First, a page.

The Ukrainian Week already wrote that the enterprises still remaining in state ownership have numerous unsolved problems and difficulties in management. No one is in a hurry to clean this all up, forget about any systematic work. OPP is not an exception. Its problems are further aggravated by the lack of the guarantees of uninterrupted gas supply (which was mentioned as if unintentionally in his comments by the managing director of Firtash's Group DF Boris Krasnyansky, as well as by Bilous). Recently, Ukrtransgaz announced its intention to turn off gas supplies to the plant, but then the problem was allegedly solved. But this is again a typical example for Ukraine, when the oligarchs, acting through officials controlled by them, use infrastructure to pull the plug on other businesses that they don't like. The owners of ArcelorMittal Kryvyi Rih (former Kryvorizhstal) who have been working in Ukraine for 10 years now can cite numerous everyday examples: every now and then Ukrainian Railways would run short of cars to transport their products, or have some problems with railroad tracks, or some difficulties in ports would arise.

Such superficiality of the Ukrainian officials has repeatedly negatively affected the entire country. However, this is not an isolated problem. At the other extreme, it has another huge flaw: literalism and excessive and unbelievable number of formalities. The deep understanding and thorough study of each issue takes time.

The third flaw is the inadequate perception of the situation. We can assume that the starting price of $523 million is a political decision motivated by the active cooperation with the West and the hopes that the very fact of this interaction would help find investors. But for nearly a year now, Ukraine has been unable to resume its cooperation with the IMF, although the demands of the latter are very specific, and the action plan is incredibly detailed. Foreign investors look at the situation more realistically. Meanwhile, no country's officials showed such adequate perception of the situation, at least not in the public information space, until the failure of the OPP privatization tender.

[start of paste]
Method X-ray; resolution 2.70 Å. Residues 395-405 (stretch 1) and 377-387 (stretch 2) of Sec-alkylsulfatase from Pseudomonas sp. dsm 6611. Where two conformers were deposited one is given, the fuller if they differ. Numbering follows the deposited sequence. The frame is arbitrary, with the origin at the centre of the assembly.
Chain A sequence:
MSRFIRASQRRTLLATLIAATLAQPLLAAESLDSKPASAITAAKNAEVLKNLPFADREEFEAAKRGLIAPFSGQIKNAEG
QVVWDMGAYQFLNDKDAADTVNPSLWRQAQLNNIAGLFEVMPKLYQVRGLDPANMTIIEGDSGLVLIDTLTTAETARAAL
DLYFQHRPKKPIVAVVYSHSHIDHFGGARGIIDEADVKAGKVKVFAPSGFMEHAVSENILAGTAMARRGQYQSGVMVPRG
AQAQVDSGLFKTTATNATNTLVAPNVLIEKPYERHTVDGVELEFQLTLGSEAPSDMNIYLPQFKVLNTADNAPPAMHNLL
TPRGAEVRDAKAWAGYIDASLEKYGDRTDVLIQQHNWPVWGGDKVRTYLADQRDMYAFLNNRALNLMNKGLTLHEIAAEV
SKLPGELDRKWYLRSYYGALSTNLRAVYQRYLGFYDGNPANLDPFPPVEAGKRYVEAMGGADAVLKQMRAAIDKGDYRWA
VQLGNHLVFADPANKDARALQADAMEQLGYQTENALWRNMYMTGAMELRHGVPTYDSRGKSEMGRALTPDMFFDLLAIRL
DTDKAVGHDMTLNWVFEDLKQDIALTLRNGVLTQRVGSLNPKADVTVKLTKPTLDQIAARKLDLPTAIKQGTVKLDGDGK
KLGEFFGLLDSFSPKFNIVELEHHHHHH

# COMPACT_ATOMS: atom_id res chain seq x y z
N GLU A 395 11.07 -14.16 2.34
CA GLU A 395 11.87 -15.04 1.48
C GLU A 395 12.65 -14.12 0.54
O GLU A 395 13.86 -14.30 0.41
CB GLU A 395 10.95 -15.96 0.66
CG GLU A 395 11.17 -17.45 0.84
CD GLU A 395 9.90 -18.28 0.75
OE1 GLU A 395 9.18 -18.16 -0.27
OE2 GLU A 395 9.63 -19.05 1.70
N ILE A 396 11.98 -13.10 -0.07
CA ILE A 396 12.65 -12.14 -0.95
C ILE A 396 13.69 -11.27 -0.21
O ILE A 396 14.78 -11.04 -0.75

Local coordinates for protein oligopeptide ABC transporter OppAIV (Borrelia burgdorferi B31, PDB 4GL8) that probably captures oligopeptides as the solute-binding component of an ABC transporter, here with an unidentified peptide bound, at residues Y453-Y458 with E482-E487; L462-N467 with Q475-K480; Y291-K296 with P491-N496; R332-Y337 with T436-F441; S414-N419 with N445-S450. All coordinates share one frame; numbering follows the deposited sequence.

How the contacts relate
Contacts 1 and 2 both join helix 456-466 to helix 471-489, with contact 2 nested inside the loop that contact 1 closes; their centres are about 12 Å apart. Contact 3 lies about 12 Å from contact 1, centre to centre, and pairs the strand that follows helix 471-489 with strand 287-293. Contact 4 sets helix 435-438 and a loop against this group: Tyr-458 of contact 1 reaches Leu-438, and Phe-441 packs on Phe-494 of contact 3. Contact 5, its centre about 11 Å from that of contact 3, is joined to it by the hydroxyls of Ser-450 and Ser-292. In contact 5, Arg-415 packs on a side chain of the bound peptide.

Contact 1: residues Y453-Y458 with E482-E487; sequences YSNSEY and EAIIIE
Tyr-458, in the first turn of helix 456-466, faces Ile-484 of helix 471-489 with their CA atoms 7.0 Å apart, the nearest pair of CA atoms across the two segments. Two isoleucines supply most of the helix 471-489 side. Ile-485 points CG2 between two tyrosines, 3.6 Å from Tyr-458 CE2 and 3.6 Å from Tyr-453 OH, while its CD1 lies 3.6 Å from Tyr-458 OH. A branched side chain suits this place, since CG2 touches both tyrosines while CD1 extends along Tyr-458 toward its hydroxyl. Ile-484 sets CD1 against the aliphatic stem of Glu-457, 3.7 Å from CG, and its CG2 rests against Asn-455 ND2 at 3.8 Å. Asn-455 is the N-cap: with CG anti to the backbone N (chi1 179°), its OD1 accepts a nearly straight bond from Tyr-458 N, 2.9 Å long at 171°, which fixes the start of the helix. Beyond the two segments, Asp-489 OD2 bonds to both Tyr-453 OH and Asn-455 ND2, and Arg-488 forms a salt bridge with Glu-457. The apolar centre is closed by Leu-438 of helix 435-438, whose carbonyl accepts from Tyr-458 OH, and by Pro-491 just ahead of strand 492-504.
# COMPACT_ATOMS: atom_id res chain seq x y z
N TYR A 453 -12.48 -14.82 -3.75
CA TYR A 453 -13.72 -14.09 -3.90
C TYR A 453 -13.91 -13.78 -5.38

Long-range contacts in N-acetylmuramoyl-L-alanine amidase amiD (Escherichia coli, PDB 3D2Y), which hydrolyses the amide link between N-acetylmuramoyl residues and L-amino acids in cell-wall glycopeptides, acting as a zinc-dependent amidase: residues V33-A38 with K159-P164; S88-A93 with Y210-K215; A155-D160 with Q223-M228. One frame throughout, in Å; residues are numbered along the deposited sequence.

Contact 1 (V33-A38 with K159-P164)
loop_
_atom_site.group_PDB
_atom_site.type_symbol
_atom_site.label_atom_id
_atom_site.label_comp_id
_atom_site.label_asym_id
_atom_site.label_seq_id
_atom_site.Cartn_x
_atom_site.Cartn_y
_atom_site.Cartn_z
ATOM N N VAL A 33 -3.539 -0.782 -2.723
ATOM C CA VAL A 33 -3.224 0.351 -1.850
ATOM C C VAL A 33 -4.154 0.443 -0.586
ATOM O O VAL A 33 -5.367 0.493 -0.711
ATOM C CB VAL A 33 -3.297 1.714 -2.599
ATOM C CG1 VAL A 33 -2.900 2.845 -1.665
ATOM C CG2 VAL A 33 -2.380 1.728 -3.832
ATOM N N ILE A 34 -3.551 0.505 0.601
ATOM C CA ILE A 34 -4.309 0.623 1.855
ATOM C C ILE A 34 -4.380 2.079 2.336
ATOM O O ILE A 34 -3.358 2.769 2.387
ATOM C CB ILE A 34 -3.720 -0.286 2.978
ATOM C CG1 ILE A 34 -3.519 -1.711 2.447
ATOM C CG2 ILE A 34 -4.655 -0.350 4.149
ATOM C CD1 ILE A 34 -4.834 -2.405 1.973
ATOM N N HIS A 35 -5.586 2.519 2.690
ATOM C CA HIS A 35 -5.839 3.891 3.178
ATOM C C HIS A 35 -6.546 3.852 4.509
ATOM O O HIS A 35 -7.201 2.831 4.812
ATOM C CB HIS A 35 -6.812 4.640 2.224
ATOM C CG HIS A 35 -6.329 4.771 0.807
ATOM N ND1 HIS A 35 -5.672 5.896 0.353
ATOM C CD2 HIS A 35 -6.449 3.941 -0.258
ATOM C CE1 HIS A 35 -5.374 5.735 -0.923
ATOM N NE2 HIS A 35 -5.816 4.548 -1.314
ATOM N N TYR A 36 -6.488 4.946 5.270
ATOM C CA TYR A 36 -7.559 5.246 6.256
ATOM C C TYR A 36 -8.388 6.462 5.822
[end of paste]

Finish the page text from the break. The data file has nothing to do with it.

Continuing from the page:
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Summarizing the above, Ukraine’s officials should talk (or promise) less, curb their appetites and start working more efficiently, instead of giving the appearance of working. Then, probably, the fourth flaw — lack of communication — could be withdrawn from the agenda. Why the lack of bids for the OPP privatization tender was a disappointment to many? Because the expectations, even those of the insiders, were exaggerated, while the outsiders believed the tall tales that they were being told.

In summary, in order to overcome the chronic problems of the state machine leading to failures such as the OPP privatization, people who have the will for that would have to deal with the law, with corrupt officials, with the poor culture of the civil service, with the oligarchs and their money and, eventually, with time. Is this an adequate task? In general, yes. But not today, because the alignment of forces in the society does not encourage change (for the lack of intellect, energy, and the people aspiring to make a difference). The situation with the OPP privatization once again proves that the oligarchs are too strong, the state is too weak, and the officials are too inadequate. 

Translated by Anastasia Asianova